BASIC PRINCIPLE #5: When YIELDS go DOWN, then Banks do NOT need to offer INVESTORS higher returns and therefore they can LOWER interest rates to home loan borrowers.  (And so now we finally arrive at the end result - lower interest rates to you and me for buying a home.  So let's connect the dots.  Again, going back to Basic Principle #1 - banks compete with each other to get investors to deposit money.  If you've ever shopped around for a competitive savings account that pays you the highest interest rate possible then you may be familiar with this concept.  The same concept applies to mortgage bonds.  When mortgage bonds are not in demand, then they produce a nice yield for investors as we have discussed above.  When this happens, banks have to remain competitive by increasing the return on investment to mortgage bond investors.  Unfortunately for you and I, the primary way that banks are able to offer a larger return to mortgage bond investors is to INCREASE interest rates on people who take out home loans.  The money to pay for those higher yields has to come from somewhere, and so the most logical place to make up the difference (as far as the banks are concerned) is from the home loan borrower.  The Fed is trying to reverse this phenomenon.  By buying up large amounts of mortgage bonds, the demand prices for those bonds will rise, causing yields to go down.  In turn, banks are no longer forced to charge higher interest rates to borrowers in order to pay for higher yields.  The practical effect of this is that banks will LOWER interest rates to people buying a home and/or refinancing their home.)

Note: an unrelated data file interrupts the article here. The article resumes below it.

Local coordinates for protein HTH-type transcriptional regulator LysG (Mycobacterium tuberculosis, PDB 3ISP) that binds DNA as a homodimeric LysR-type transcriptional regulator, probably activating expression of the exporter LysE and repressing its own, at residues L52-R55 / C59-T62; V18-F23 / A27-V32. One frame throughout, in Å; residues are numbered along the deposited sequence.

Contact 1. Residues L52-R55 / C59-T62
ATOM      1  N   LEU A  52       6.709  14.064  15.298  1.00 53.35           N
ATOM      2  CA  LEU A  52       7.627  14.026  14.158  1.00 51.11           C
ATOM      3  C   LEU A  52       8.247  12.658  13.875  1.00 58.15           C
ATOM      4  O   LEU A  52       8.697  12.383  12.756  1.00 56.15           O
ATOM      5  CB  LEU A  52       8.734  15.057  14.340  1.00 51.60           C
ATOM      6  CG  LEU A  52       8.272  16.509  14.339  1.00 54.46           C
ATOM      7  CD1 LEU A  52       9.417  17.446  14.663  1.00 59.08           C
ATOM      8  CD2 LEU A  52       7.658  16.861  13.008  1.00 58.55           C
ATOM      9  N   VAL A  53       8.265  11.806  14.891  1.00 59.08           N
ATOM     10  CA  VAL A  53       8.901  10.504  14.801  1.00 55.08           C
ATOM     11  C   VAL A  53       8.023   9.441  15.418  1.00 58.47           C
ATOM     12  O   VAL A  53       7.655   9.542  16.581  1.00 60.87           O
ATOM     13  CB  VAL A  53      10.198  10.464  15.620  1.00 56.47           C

(for a more in depth discussion about how mortgage bonds affect interest rates, see THIS VIDEO

So there you have it.  The Fed will buy $40 Billion worth of mortgage bonds each month which will ultimately cause the interest rates on home loans to go down, which will (in theory) allow more people to buy more homes and/or refinance their homes at better rates for more equity.  And since home ownership is seen as the cornerstone of wealth-building for most Americans, the expectation is that the more access people have to home ownership then the more the economy will improve.

Is QE3 a good idea?
How do you think this will affect the economy?
If you were in the market for a home right now, would this encourage you to buy a home?
If you already own a home, would this encourage you to refinance your home?
Since interest rates are already near all-time lows right now, will this cause more people to buy homes?
Assuming that QE3 does lower interest rates, will the banks play along and lock themselves into 30-year home loans at these extremely low interest rates when they know that interest rates will rise a few years down the road?